• keeping it realer

      The UNC would have never won that election if they run alone….just saying

    • Ian,

      By adopting an overt adversarial position, ready to underscore who can’t upstage the UNC, you disrespect not only the COP, MSJ, NJAC and TOP but the UNC as well, as your comments contravene the spirit of the People’s Partnership.

      The UNC entered into a coalition agreement which ultimately saw a 29-12 victory for the PP. None of the opposition parties acting alone would have been able to gain even a simple majority in the elections. The UNC, the largest shareholder in the PP, would have likely emerged as the opposition and the PNM, far from being destroyed, would have been the government.

      Your comments are heavily biased and betray your fundamental misunderstanding of the mathematics of the situation.

  • Raffique writes with more ‘fire’ when he opines of Patrick Manning that “He adopted an air of omniscience, preferring instead to listen to the misleading echoes coming from his minions: yes, boss…you are divine”. But he fizzles out, saying of the PP only that “In some ways, the new Government has faltered”. C’mon Raffique, you getting soft?

  • I would like to caution the PM and the PP government on the similarities between the election win of the NAR government and now that of the PP government. The first was fueled by national discontent of the Party (PNM) in power and a cry for change that brought the intended result. The second was the idolizing and iconizing of the then PM as is being done now, allowing for no human errors in decisions making. Thirdly, was the great expectations that the nation’s people had of their government as it seemingly is now. Unfortunately when the expectation were not met by then NAR and disappointment step in we saw the resulting effect at the next national election.

    The population has given to this PP government an overwhelming mandate to govern Trinidad and Tobago through the national and local government elections, and everyone has accepted that fact. We are aware that the excitement of winning is still occupying the attention of many supporters and is causing them to make some derogatory racial statements that can be the start of divisions in the country and may even cause cause difficulty in governing, and for which you need to take counsel.

    The nation will only accept for a short time any witch hunt and blame syndrome of former government in their style of governance but will hold their elected government accountable for bringing to them result.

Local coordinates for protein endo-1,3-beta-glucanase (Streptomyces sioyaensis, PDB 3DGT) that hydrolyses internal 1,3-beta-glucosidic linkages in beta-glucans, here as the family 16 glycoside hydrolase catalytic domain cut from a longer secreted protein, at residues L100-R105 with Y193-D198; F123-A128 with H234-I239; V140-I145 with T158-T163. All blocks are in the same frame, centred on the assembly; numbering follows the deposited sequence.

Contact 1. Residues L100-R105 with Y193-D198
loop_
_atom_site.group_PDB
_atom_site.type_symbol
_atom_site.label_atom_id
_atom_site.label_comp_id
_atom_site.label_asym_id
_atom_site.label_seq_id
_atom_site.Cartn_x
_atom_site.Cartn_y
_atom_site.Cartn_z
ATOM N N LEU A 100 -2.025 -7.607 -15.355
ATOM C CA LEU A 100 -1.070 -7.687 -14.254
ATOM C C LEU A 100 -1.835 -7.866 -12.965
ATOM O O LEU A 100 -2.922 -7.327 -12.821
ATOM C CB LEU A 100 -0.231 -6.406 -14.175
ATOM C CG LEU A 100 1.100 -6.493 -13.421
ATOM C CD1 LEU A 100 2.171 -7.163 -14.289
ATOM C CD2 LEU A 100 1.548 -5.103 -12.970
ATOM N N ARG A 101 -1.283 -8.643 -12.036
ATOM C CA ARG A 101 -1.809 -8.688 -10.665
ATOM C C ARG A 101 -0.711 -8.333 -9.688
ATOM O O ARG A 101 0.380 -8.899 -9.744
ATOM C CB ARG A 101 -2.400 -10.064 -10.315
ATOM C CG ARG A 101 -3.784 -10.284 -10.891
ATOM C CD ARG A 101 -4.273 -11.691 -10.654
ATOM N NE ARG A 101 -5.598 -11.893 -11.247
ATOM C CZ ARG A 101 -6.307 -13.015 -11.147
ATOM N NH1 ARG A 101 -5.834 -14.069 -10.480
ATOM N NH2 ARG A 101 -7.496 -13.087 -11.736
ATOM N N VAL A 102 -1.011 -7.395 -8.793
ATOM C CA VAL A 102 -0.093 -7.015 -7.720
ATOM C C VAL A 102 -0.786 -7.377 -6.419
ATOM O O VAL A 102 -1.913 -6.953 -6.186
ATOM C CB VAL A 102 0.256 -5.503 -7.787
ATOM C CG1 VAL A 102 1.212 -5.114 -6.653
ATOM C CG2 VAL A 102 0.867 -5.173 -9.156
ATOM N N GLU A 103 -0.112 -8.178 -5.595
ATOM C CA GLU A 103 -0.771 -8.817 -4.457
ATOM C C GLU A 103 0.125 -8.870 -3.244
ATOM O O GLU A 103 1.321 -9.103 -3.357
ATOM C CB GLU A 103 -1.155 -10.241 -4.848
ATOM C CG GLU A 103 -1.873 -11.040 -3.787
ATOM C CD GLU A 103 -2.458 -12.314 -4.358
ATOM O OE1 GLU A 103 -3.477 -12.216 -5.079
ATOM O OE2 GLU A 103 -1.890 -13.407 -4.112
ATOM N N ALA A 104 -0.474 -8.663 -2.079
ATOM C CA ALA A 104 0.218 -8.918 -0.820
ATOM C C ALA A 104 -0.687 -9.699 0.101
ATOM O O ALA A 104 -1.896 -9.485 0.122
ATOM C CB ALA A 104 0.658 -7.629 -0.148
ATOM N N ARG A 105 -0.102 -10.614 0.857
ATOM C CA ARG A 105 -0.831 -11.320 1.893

You were mandated to change what needs changing, improve on those things need improving and begin to actualize the contents outlined in your manifesto and promised to the country. Remind your supporters that you are not an Indian government but a duly elected government of Trinidad and Tobago.

    • keeping it realer

      Very well said! The poor turnout at the local government elections just weeks after the “landslide” defeat should be a sign to the PP that a lot of first time UNC/COP voters have woken up. The honeymoon is over. This Ish/Fergie thing maybe the straw that break the kamla back

  • Yeah god doh sleep, we now have a case of an Afro Trini woman now being wanted in the US on similar charges, it would be interesting now to see how the AG and his minions(legal advisers) would try to make a case to send her and keep Ish and Steve here to eventually walk free, it will be very interesting to see what legal bullocks (arguments) they will try to use to DISTINGUISH the cases one from the other…

    Stay tuned…

    KingofKings
    (Conquering lion of the tribe of Judah)

  • Educated people who do uneducated things fool no-one.

  • How did the PP win the election? Jack says:He later thanks Lord Hanuman, the devotee of Lord Rama of the Ramayana. This deity (Lord Hanuman) is a provider of courage, hope, knowledge. “I want to thank Lord Hanuman for the victory in the General Election,” Warner said.

    He told reporters that before the May 24 General Election, he sat down with worshippers at this temple and asked them to grant him a wish — to remove the then PNM government from power. “I sat with you and I said it was my wish to remove the Patrick Manning regime and to talk to Hanuman,” Warner said

  • Hey Jennifer,some would say to cut Uncle Jack some slack ,and learn to admire an often much maligned ,underestimated, political genius, at work.
    After all , if Madame Kamla, can put on a West African style Dashiki, and headbands, so as to conduct lovely Emancipation day celebrations photo opts with NJAC Kafra Kambon, or Arts and Multiculturalism Minister Gypsy ,then Jack our PM in waiting, can be forgiven for breaking bread with, and sharing some love for Lord Krishna, and fellow Hindu political brothers and sisters,that help put him in a position to be much closer to the promise land, yes?
    Let’s keep it real,shall we ?

  • Neal
    Implicit in your repeated affirmation and endorsement of Jack Warner is a touch of tribalism and wishful thinking.Trust me when I say that Jack Warner is a team player who has no desire to usurp the PM.This is a man who has proven by his actions that he is devoted to helping the people and not himself.He is a breath of fresh air in a turbulent whirlwind of posionous gasses.

  • Hopefully for your sake , your party, and transitionary PM , you are correct TMan. Political animal as I am however,this makes me think that you are dead wrong with respect to the Machiavellian Uncle Jack, my friend.
    We will see.
    What ever it is, surely it’s ‘no skin off my back,’ one way or the other, and I am certain yours as well- safe in your Canadian enclave in Manitoba, yes?
    I choose to take a page out of another Chaguarnas one time resident, in Trini English Literature expert V.S. Naipaul, and gave up on this ghastly country indefinitely.
    Well, perhaps until the next full , or snap election.

  • I will continue to agitate for the descendants of those whose blood sweat and tears carved Trinidad and Tobago from mangrove swamps. We will overcome the ignorance and naivity that causes us to be taken in the patented deceit of those who are incapable of doing what so many of us did. Vote for a leader that is not of our ethnicity.